Bucellarius of Majorian: Blandford Warriors Episode 1

This is “Biscuit Dude”, and he’s come to fight you with his sock dragon.  He’s my first painted miniature of 2018, and it’s exactly thirty years since he was released.

Rock out with your (dragon) sock out.

“Biscuit Dude” is a Late Imperial Roman standard bearer, released by Citadel Miniatures in January 1988 as part of the Blandford Warriors range – twelve medieval(ish) characters also appearing in the 1987 Blandford Press book Medieval Warlords.

The complete Blandford Warriors range, image from Stuff of Legends

The range is a curious mix of generic fighters like “Teutonic Knight” (top left), and named personalities like “Betrand du Guesclin” (one in from top left).  If you’re unfamiliar with medieval history it’s confusing who’s a character and who’s a unit type – Alan Horseman, I am looking at you.

Looking at the name of the miniature on the flyer, I assumed “Bucellarii of Majorian” was a person, but turns out “bucellarii” (singular: “bucellarius”) is actually a name for the household troops in the Late Roman period.  It’s Latin for “biscuit dude” – troops were so named as on campaign they were given their grain ration (or “bucellatum”) in the form of a hard biscuit.  This kind of diminutive naming humour is common in the Late Imperial Roman military – the heavily armoured cavalry troops were called “clibanarii” or “little ovens” as it got so hot inside their armour.

I based the paintjob for my miniature off the Angus McBride colour plate from the Medieval Warlords book.

 

 

Vandal and Moorish pirates flee to their ship after an ambush set up by Biscuit Dude and his seahorse, Seabiscuit.

The Bucellarius fits really nicely into my fledgling Late Imperial Roman army, as will the two other fifth century Blandford Warriors  – “The Warlord Aetius” and “Alan Horseman”.  Here’s my mighty army so far, needing a lot of reinforcements before they get that Warhammer Ancient Battles +1 rank bonus.

The mighty Triumverate of Maximianus, Biscuit Dude and Araneus.

The complete set of twelve Blandford Warriors miniatures was re-released last summer by Wargames Foundry, so now everyone can own them without paying ridiculous prices on the secondary market.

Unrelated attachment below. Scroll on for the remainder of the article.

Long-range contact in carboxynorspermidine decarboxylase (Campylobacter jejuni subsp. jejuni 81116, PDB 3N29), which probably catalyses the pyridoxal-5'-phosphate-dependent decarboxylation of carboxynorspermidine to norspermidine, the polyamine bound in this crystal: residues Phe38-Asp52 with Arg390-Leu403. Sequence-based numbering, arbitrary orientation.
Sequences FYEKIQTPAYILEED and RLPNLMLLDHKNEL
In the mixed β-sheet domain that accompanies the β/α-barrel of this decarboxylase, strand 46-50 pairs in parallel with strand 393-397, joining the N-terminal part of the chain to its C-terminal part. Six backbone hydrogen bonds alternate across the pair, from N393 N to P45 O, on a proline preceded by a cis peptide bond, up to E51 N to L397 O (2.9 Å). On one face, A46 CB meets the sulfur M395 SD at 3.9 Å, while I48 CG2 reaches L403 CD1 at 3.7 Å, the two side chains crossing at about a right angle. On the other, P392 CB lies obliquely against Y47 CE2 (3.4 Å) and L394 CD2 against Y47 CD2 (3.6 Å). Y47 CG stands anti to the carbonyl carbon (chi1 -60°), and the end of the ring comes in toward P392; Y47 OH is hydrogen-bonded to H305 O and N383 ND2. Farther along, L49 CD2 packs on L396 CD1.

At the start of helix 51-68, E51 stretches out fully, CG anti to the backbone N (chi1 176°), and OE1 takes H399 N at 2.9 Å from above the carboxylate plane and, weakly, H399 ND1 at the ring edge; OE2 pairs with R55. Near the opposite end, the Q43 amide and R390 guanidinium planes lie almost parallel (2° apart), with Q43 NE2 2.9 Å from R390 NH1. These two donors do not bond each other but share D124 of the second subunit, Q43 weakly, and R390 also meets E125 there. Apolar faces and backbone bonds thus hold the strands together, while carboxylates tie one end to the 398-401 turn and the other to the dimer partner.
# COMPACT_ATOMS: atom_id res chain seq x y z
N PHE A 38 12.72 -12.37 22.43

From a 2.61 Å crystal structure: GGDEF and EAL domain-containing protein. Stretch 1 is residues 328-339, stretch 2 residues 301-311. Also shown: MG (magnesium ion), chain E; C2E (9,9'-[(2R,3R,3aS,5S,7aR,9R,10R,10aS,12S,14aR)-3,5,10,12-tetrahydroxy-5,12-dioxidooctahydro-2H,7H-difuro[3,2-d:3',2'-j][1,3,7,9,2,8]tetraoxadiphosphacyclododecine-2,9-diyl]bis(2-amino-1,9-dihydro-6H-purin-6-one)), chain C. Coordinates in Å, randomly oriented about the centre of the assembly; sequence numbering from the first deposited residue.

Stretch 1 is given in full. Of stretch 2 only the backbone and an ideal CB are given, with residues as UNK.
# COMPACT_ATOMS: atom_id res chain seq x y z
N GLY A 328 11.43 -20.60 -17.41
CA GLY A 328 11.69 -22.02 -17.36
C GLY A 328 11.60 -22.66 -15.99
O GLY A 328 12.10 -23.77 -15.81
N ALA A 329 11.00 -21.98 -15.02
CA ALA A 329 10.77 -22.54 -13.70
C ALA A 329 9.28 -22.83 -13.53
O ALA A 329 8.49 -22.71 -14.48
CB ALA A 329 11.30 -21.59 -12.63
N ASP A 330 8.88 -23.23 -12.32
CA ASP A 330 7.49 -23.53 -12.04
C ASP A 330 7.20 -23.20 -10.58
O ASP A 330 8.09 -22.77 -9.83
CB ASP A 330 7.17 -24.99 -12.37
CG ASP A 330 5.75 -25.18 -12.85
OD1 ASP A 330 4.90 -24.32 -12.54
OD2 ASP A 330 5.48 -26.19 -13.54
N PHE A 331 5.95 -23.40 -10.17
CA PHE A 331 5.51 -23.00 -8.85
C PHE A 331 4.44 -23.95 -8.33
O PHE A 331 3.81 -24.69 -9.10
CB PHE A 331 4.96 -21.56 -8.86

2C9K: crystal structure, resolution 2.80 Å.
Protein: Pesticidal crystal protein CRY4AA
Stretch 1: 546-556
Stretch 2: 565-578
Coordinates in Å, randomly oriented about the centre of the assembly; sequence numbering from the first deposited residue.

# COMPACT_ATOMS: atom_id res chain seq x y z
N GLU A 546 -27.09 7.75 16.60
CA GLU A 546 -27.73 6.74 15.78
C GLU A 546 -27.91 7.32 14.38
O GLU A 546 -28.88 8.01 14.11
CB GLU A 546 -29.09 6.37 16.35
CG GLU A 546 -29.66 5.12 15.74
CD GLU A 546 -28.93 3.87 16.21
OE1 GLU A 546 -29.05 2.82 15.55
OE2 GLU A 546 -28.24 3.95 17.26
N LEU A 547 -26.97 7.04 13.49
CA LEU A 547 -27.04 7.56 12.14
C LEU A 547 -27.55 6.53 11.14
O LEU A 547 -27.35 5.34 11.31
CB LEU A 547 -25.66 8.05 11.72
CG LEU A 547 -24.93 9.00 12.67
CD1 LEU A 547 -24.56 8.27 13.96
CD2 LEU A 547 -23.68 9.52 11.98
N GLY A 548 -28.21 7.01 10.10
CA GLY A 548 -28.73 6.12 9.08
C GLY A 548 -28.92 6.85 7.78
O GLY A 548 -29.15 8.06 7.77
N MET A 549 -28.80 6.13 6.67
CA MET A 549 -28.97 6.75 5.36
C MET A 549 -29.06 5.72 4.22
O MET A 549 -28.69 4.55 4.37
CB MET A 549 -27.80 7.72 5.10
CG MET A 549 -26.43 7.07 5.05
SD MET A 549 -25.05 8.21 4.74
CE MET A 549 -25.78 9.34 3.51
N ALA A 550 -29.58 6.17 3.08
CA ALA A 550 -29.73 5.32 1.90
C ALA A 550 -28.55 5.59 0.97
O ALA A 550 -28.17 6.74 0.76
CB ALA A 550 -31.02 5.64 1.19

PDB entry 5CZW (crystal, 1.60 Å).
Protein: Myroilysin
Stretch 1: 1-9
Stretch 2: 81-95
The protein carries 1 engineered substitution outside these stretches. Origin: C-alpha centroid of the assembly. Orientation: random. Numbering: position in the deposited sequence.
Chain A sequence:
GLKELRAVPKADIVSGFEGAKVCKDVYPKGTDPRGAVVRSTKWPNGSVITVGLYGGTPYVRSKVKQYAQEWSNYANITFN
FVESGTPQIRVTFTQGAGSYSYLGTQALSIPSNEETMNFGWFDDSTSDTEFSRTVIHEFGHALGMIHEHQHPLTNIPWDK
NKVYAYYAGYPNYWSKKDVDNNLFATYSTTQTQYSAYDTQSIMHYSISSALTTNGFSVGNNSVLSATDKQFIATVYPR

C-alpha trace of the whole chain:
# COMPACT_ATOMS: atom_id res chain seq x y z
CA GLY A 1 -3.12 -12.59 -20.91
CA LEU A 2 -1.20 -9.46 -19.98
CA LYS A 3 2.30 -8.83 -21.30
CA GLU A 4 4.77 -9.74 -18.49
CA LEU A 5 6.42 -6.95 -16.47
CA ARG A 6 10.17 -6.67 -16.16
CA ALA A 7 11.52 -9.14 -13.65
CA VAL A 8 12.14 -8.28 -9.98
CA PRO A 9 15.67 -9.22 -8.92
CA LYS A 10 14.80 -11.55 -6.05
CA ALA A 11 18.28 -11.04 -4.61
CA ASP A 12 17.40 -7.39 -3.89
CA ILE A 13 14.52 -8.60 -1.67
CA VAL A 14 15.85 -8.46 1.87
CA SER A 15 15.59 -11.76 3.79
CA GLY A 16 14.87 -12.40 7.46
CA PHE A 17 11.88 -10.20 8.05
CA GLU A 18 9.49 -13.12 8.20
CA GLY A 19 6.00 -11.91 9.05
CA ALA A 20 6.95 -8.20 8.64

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15 thoughts on “Bucellarius of Majorian: Blandford Warriors Episode 1

  1. My grandparents are from Blandford, so yeah… that’s a totally irrelevant detail. Yup.

    I’m a big fan of biscuits, and your biscuit dude, so don’t let me confuse them because it’d be a shame if I dunked him and his windsock into my coffee and then ate all that lovely work :)

    1. Is Blandford worth a visit? I once tried justifying a trip there with AJ, but she correctly spotted my specious reason for visiting.

    1. Fanks! I am actually tempted to paint a version on horseback – most of the characters were illustrated as mounted by Angus McB, and it would be fun to buy another set to saw in half and stick on horses. It’s especially fitting for Biscuit Dude as his draco standard was actually cavalry standard.

  2. Very nice Curis, Late Roman period was a realm passion of mine so I enjoyed this post, excellent painting and post, wait till you have to explain the difference or not between Cataphractii and Clibinarius, Angus McBride was a great artist, I always felt his paintings were a little bit fantastic when it came to some of the hardware.
    If you are looking for books to own i can recommend
    https://www.goodreads.com/book/show/5081730-justinian-s-wars
    https://www.amazon.com/Roman-Army-Brasseys-History-Uniforms/dp/1857532120
    and https://www.amazon.com/Armies-Enemies-Imperial-Rome/dp/B000U28MN0/ref=sr_1_5?s=books&ie=UTF8&qid=1516025652&sr=1-5&keywords=wargames+research+group+rome

    for starters.

    Be casreful which miniatures you mix, Perry’s are so small compared to GB, A&A, Black Tree and some the other fantastic ranges out.

    1. Thanks Jason! I don’t have any of those in my library. I’ll get them all!

      The Armies and Enemies of Imperial Rome is something I’ve been after for for a while now. It seems a lot of the studio Foundry colour schemes were based directly off that book.

      The two Foundry Romans in the shot are a bob smaller than the chunky Blandford Warrior. But he does fit nicely in with the Mark Simms Late Romans is style and scale.

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